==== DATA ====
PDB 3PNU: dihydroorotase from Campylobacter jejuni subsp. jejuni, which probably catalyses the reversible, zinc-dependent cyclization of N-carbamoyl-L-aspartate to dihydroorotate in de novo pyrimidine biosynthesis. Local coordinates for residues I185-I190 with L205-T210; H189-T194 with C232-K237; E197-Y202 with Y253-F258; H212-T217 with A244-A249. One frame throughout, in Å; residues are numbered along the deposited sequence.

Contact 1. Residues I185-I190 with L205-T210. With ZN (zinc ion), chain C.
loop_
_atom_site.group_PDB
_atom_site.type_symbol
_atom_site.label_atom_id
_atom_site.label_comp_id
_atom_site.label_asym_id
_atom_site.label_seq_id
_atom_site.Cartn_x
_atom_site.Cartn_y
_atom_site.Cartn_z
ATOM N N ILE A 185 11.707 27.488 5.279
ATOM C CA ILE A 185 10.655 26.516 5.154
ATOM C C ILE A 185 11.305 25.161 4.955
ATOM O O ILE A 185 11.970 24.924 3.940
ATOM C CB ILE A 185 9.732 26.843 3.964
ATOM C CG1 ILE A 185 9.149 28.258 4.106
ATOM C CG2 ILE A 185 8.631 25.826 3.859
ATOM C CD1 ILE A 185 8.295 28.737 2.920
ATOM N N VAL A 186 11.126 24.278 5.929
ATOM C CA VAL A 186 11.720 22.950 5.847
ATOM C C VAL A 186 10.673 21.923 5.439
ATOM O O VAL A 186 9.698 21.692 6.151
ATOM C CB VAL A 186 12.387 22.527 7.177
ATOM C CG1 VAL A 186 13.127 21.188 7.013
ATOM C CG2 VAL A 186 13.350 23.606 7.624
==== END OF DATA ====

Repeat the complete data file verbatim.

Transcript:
PDB 3PNU: dihydroorotase from Campylobacter jejuni subsp. jejuni, which probably catalyses the reversible, zinc-dependent cyclization of N-carbamoyl-L-aspartate to dihydroorotate in de novo pyrimidine biosynthesis. Local coordinates for residues I185-I190 with L205-T210; H189-T194 with C232-K237; E197-Y202 with Y253-F258; H212-T217 with A244-A249. One frame throughout, in Å; residues are numbered along the deposited sequence.

Contact 1. Residues I185-I190 with L205-T210. With ZN (zinc ion), chain C.
loop_
_atom_site.group_PDB
_atom_site.type_symbol
_atom_site.label_atom_id
_atom_site.label_comp_id
_atom_site.label_asym_id
_atom_site.label_seq_id
_atom_site.Cartn_x
_atom_site.Cartn_y
_atom_site.Cartn_z
ATOM N N ILE A 185 11.707 27.488 5.279
ATOM C CA ILE A 185 10.655 26.516 5.154
ATOM C C ILE A 185 11.305 25.161 4.955
ATOM O O ILE A 185 11.970 24.924 3.940
ATOM C CB ILE A 185 9.732 26.843 3.964
ATOM C CG1 ILE A 185 9.149 28.258 4.106
ATOM C CG2 ILE A 185 8.631 25.826 3.859
ATOM C CD1 ILE A 185 8.295 28.737 2.920
ATOM N N VAL A 186 11.126 24.278 5.929
ATOM C CA VAL A 186 11.720 22.950 5.847
ATOM C C VAL A 186 10.673 21.923 5.439
ATOM O O VAL A 186 9.698 21.692 6.151
ATOM C CB VAL A 186 12.387 22.527 7.177
ATOM C CG1 VAL A 186 13.127 21.188 7.013
ATOM C CG2 VAL A 186 13.350 23.606 7.624